In large part, the outcome of the 2016 presidential election lies in the hands of voters in New Hampshire, Ohio and Florida, three states whose razor-thin margins makes them impossible to call. And according to the latest polls, the race is only getting tighter.
New Hampshire polls
According to a WBUR poll released on Thursday, and reported on by CNN, Donald Trump now boasts a 1-point lead over Hillary Clinton in New Hampshire. In mid-October, another WBUR poll showed Clinton with a 3-point advantage, edging out her opponent 41% to 38%.
New Hampshire's demographics mean both Clinton and Trump have adopted distinctly different strategies to court voters there than they have in other battleground states. As the Boston Globe reported in September, the New England state is "almost entirely white, very well-educated and consistently has one of the highest per capita incomes in the country," which means Clinton's pitch to minority voters and Trump's to the working class isn't enough to move the needle.
But even though Ohio has predicted the fate of every presidential race since 1964, the 2016 election — which, let's face it, has already defied all logic and challenged every political norm — may prove otherwise. Clinton has at least two clear paths to victory even if Trump takes Ohio.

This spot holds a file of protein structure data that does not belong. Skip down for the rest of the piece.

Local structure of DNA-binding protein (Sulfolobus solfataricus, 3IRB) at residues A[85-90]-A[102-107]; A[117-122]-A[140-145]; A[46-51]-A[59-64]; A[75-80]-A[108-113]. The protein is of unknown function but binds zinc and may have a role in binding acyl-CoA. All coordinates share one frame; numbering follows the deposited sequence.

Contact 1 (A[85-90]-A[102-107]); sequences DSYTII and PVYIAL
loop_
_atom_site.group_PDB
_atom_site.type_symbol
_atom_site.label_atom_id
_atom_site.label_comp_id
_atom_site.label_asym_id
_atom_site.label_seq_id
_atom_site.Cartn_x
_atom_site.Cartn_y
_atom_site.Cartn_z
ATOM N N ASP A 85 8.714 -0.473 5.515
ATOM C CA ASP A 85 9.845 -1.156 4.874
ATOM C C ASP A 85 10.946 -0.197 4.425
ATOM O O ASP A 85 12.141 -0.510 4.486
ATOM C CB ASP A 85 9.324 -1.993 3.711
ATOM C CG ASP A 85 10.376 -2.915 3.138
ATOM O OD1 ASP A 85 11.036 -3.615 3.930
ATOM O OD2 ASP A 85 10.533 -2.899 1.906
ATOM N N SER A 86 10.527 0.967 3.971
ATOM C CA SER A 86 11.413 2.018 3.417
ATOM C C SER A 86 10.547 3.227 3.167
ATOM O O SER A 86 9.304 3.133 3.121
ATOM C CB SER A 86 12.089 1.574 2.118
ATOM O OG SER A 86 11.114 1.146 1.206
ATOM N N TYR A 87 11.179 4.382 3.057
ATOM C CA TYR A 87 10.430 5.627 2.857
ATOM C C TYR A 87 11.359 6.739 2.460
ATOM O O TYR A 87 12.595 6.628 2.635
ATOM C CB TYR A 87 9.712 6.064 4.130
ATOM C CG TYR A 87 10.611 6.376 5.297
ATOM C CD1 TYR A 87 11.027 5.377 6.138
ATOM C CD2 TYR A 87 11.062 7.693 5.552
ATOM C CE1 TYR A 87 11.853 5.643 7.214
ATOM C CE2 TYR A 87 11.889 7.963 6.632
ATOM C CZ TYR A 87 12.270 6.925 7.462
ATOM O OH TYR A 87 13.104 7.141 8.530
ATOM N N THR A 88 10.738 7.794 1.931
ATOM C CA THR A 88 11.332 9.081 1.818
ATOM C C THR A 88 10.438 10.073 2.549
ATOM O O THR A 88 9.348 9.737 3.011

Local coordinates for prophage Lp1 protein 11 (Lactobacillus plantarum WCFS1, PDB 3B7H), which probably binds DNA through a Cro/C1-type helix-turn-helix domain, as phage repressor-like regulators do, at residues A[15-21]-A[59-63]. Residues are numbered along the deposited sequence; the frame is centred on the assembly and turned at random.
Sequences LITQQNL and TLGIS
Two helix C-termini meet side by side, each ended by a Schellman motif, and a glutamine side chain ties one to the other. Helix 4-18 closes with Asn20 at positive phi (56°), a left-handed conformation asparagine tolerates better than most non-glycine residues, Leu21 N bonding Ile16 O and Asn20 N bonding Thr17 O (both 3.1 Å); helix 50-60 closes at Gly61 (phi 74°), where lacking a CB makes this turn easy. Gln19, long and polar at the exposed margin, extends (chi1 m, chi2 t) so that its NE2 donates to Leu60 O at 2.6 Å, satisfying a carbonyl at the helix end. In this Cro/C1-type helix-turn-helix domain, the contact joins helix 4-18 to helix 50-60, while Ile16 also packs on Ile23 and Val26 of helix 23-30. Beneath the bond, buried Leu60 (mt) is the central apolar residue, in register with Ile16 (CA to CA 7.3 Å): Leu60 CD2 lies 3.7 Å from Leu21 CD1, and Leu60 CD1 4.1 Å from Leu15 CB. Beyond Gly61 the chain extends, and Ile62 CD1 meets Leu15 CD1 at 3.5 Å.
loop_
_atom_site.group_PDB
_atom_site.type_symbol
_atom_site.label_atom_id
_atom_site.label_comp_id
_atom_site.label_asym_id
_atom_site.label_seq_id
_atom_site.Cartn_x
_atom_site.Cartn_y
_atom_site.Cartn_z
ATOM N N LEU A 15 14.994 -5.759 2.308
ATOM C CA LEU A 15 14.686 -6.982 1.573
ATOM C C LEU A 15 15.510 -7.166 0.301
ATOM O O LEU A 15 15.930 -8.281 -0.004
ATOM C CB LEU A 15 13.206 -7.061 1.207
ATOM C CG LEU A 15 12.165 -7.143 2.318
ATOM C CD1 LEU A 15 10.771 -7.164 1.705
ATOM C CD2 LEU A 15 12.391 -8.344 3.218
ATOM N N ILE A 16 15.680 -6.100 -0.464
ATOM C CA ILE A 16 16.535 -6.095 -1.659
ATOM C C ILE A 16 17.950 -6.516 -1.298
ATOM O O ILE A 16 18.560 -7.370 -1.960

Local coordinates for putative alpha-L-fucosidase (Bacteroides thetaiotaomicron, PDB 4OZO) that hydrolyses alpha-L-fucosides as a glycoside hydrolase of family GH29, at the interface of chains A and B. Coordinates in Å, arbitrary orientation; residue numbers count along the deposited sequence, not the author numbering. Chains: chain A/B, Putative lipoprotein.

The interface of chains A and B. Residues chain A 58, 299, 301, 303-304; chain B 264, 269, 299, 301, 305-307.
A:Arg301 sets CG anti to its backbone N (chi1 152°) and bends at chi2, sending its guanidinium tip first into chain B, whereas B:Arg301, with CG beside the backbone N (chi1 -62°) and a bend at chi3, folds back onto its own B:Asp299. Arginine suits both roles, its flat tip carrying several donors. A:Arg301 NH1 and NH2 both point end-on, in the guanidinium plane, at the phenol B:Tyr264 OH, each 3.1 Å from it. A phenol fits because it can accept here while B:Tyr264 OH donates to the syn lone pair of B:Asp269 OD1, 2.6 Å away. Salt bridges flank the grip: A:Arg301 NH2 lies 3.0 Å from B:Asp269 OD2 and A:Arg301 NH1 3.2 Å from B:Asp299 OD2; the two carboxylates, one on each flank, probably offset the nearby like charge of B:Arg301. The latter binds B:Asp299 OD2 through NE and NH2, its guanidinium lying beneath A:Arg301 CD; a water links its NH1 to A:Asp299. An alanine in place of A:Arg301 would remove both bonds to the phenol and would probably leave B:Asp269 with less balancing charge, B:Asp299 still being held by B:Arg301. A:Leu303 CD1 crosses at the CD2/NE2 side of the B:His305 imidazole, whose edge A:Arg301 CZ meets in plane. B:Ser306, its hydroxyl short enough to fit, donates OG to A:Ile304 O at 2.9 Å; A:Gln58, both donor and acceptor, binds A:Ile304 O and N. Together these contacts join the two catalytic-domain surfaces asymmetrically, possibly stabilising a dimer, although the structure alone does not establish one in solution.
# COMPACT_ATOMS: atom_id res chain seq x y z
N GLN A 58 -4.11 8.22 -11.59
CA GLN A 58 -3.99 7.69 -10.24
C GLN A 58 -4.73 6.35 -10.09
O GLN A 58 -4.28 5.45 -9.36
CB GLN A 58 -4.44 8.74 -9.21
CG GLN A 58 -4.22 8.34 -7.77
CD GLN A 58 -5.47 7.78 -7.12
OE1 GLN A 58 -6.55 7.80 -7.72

According to RealClearPolitics, Trump has a small edge over Clinton in Florida, where he has a 0.6-point lead. The site reports that other polls, from CNN/ORC and Quinnipiac, show Clinton 1 or 2 points ahead of Trump.
In August, CNN dubbed Florida the "swingiest swing state" of them all, as presidential candidates in the past have claimed its 29 electoral votes by mere tenths of a point. And, of course, the 2000 election has given the state a fraught history and complicated role in presidential elections since.
"I would be lying to you if I did not tell you that there is a lot of concern among party people and the election officials in this state that we could have a very, very close election," University of South Florida government and international affairs professor Susan MacManus told CNN at the time. "They are all hoping no more 2000 elections."